Directed by Joe Wright and based on true events, Darkest Hour is set in May 1940 when the fate of Western Europe hangs on Winston Churchill (Gary Oldman). With the German Army now just across the Channel, the newly-appointed Prime Minister must decide between negotiating a peace treaty with Hitler, or stand firm and fight on, knowing that his decision could mean a humiliating defeat for Britain and its empire. With the King, the public and his own political party all questioning his wisdom, the hard-drinking Churchill has to survive his own darkest hour and rally the country behind him.
Joe Wright is one of my favourite directors because of the stunning theatrical qualities in his films, making them look like stage productions with fluid scene transitions and beautiful cinematography. I wondered if his style would suit a biopic about Churchill, but in the light of Tom Hooper’s filmography, I should have expected a historical drama to be the perfect story for a stage set up by Wright.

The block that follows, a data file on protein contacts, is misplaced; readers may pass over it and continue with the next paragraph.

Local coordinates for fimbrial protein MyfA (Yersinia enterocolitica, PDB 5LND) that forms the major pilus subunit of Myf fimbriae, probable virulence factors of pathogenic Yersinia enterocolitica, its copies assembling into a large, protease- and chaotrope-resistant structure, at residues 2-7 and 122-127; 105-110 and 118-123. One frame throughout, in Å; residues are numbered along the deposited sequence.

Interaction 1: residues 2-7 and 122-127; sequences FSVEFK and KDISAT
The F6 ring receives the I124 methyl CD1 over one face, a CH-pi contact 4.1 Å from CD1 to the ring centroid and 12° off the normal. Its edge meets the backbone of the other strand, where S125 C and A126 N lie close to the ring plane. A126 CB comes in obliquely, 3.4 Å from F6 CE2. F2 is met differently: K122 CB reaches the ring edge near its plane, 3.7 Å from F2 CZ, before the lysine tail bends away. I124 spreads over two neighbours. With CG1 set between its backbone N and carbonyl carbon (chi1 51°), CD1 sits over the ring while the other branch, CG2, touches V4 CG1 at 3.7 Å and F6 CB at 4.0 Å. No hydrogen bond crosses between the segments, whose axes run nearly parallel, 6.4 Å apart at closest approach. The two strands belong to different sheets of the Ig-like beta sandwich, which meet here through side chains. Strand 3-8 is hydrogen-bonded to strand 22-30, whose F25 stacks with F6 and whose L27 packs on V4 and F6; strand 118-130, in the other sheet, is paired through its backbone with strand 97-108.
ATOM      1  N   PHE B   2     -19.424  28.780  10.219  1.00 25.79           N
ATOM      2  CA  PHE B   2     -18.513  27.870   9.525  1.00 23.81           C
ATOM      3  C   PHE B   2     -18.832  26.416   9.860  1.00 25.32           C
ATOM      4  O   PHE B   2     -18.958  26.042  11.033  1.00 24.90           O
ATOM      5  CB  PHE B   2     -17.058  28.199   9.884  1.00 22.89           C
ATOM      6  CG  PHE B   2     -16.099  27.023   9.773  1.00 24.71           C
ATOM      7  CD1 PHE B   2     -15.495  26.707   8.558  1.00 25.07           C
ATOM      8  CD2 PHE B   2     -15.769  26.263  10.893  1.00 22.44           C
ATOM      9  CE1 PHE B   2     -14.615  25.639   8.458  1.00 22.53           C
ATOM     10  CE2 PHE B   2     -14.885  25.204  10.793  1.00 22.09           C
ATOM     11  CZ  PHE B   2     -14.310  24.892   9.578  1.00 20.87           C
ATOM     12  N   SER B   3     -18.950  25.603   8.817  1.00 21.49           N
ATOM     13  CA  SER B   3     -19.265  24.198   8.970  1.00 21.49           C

And that’s exactly what it is. Darkest Hour is a powerful drama, led fantastically by the amazing Gary Oldman, and tells us about a part of history that we should know more about. The trouble is, we all know the basics of this story so there’s no standout moment that will make you want to watch this more than once, but the quality of the film and the performances are definitely worth celebrating.